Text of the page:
Use this URL to cite or link to this record in EThOS: http://ethos.bl.uk/OrderDetails.do?uin=uk.bl.ethos.675223
Title: Truth incarnate : story as sacrament in the mythopoeic thought and fiction of C.S. Lewis and J.R.R. Tolkien
Author: Buchanan, Travis Walker
ISNI:       0000 0004 5370 8301
Awarding Body: University of St Andrews
Current Institution: University of St Andrews
Date of Award: 2015
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Abstract:
The thesis is organized as two sections of two chapters each: the first section establishes a theoretical framework of a broad and reinvigorated Christian sacramentality within which to situate the second—an investigation of the theories and practice of the mythopoeic art of C. S. Lewis and J. R. R. Tolkien in this sacramental light. The first chapter acknowledges the thoroughgoing disenchantment of modernity, an effect traced to the vanishing of a sacramental understanding of the world, and then explores the history of the sacramental concept that would seek to be reclaimed and reconceived as a possible means of the re-enchantment of Western culture such as in the recent work of David Brown. An appreciative critique of Brown's work is offered in chapter two before proposing an alternative understanding of a distinctly Christian and reinvigorated sacramentality anchored in the Incarnation and operating by Transposition. A notion of sacramental vision is developed from the perceptual basis in its classic definitions, and a sacramental understanding of story is considered from a theological perspective on the infinite generativity of meaning in texts, along with recent theories of affect and affordance. The second half of the thesis expounds the views of mythopoeia held by Lewis and Tolkien in order to show how they are not only compatible with but lead to a sacramental understanding of story as developed in part one, with mythopoeia affording the recovery of a potentially transformative vision of reality, awakening it into focus in distinctly Christian ways (chapter three). The final chapter demonstrates how their mythopoeic theories are exemplified in their art, examining specific ways Till We Have Faces and The Lord of the Rings afford the recovery of a potentially transformative vision of various themes central to them. In closing it is suggested that such a sacramental understanding of story may contribute to the re-enchantment of Western culture, not to mention the re-mythologization and re-envisaging of Christianity, whose significance in these regards has been hitherto mostly unrecognized.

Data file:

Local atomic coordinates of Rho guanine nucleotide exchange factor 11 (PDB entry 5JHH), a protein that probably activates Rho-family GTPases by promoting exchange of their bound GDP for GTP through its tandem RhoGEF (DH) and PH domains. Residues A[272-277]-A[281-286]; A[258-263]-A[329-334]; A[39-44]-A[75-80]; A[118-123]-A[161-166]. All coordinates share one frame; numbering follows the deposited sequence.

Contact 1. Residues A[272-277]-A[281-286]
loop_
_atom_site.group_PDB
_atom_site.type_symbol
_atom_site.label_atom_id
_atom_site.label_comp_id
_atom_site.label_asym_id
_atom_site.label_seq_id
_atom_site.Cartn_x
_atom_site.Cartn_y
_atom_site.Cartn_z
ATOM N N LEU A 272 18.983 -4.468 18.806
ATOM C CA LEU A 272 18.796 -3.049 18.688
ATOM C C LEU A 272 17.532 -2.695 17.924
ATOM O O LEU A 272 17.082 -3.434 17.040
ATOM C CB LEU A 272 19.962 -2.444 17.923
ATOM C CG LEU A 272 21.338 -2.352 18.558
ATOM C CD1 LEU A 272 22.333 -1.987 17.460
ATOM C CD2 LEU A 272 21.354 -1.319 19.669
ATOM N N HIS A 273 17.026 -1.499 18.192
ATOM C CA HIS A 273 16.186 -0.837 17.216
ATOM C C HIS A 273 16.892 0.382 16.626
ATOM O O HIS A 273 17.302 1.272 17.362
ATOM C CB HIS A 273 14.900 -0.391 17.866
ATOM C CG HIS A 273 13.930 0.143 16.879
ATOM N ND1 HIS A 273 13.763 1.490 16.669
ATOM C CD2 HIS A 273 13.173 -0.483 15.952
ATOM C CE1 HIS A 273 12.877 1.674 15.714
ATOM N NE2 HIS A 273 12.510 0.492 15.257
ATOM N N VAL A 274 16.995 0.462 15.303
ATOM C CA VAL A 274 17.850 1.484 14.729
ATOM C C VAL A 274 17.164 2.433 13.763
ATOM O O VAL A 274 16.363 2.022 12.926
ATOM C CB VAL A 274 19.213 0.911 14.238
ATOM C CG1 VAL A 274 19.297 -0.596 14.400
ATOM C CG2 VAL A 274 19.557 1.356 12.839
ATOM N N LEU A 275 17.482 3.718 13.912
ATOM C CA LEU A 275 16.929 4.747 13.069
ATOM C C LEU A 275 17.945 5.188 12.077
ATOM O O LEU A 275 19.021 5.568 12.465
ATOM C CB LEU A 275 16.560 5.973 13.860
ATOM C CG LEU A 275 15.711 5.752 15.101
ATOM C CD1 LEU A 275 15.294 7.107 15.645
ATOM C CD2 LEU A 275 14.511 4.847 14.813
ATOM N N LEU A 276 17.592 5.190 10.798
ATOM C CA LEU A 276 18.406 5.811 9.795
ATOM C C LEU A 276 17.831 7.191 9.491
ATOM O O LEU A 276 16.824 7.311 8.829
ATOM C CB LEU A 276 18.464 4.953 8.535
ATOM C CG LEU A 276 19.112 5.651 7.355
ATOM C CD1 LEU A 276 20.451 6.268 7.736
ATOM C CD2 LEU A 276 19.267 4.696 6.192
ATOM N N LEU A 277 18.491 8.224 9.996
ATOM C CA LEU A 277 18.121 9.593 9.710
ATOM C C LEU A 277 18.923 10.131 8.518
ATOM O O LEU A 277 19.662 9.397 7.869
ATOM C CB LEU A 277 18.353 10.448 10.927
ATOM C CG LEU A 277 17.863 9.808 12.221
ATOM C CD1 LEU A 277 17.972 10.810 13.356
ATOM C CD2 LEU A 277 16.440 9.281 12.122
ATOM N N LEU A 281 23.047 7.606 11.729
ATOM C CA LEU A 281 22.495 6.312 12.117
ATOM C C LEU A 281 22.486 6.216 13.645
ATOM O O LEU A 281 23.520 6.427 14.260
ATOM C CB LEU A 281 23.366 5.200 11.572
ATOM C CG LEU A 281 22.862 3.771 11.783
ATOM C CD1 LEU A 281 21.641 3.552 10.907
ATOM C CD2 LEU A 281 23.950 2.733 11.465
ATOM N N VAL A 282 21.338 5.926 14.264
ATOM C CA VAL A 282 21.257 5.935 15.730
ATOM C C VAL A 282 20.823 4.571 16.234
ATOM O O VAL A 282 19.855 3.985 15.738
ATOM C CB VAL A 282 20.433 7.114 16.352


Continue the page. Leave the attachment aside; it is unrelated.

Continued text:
Supervisor: Hopps, Gavin Sponsor: Not available
Qualification Name: Thesis (Ph.D.) Qualification Level: Doctoral
EThOS ID: uk.bl.ethos.675223  DOI: Not available
Keywords: C. S. Lewis ; J. R. R. Tolkien ; Imagination ; Mythopoeia ; Theology and imagination ; Theology ; imagination and the arts ; Theological aesthetics ; Theology and literature ; Disenchantment ; Re-enchantment ; Sacramentality ; Sacramental theology ; Sacrament ; Story ; Myth-making ; Myth ; PR6023.E90Z5B83
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